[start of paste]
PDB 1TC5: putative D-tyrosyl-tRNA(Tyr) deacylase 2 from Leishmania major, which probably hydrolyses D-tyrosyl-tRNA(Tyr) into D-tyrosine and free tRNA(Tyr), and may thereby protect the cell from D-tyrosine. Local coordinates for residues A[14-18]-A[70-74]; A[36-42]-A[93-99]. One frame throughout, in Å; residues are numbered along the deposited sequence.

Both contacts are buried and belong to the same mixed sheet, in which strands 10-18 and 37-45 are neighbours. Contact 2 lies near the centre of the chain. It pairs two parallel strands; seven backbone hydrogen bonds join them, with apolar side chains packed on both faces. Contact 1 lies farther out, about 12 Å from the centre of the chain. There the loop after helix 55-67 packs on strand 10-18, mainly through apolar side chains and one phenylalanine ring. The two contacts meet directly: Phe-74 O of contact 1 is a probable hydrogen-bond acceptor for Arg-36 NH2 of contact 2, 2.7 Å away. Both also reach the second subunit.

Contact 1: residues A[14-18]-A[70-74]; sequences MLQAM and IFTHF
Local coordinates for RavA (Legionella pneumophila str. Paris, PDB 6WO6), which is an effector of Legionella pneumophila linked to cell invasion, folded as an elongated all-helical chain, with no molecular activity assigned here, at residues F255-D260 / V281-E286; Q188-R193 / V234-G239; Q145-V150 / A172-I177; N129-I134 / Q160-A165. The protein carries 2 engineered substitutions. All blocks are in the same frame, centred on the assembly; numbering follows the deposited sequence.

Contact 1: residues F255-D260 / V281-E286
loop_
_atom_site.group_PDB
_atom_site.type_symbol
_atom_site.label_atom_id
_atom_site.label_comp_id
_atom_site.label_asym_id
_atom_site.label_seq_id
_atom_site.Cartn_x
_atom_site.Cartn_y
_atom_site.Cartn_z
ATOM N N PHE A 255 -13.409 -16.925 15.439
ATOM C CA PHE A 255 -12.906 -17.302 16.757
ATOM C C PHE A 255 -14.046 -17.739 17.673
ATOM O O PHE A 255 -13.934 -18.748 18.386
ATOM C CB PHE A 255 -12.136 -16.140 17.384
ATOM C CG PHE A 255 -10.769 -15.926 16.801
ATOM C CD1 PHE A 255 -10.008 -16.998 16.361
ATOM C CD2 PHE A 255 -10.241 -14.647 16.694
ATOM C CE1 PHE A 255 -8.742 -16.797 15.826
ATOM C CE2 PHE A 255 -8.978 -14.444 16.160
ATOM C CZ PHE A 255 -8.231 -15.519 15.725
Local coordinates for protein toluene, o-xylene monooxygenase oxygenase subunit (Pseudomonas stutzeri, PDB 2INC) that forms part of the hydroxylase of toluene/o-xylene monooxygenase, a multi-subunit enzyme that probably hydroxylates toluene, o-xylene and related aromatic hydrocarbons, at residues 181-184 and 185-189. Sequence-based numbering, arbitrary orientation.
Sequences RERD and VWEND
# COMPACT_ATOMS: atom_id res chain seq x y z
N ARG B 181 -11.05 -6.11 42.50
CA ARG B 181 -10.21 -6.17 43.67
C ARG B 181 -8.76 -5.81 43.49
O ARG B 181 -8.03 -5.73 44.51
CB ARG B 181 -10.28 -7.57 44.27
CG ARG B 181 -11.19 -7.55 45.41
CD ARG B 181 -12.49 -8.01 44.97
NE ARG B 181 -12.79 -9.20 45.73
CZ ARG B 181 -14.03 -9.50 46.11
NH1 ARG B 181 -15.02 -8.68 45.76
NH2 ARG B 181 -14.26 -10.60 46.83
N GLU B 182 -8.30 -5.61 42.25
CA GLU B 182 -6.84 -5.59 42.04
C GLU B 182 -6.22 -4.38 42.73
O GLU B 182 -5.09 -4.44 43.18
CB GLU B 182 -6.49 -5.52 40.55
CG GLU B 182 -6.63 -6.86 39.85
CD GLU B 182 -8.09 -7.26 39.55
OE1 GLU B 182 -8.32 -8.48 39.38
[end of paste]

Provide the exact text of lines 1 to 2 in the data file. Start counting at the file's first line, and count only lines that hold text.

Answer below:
PDB 1TC5: putative D-tyrosyl-tRNA(Tyr) deacylase 2 from Leishmania major, which probably hydrolyses D-tyrosyl-tRNA(Tyr) into D-tyrosine and free tRNA(Tyr), and may thereby protect the cell from D-tyrosine. Local coordinates for residues A[14-18]-A[70-74]; A[36-42]-A[93-99]. One frame throughout, in Å; residues are numbered along the deposited sequence.

Both contacts are buried and belong to the same mixed sheet, in which strands 10-18 and 37-45 are neighbours. Contact 2 lies near the centre of the chain. It pairs two parallel strands; seven backbone hydrogen bonds join them, with apolar side chains packed on both faces. Contact 1 lies farther out, about 12 Å from the centre of the chain. There the loop after helix 55-67 packs on strand 10-18, mainly through apolar side chains and one phenylalanine ring. The two contacts meet directly: Phe-74 O of contact 1 is a probable hydrogen-bond acceptor for Arg-36 NH2 of contact 2, 2.7 Å away. Both also reach the second subunit.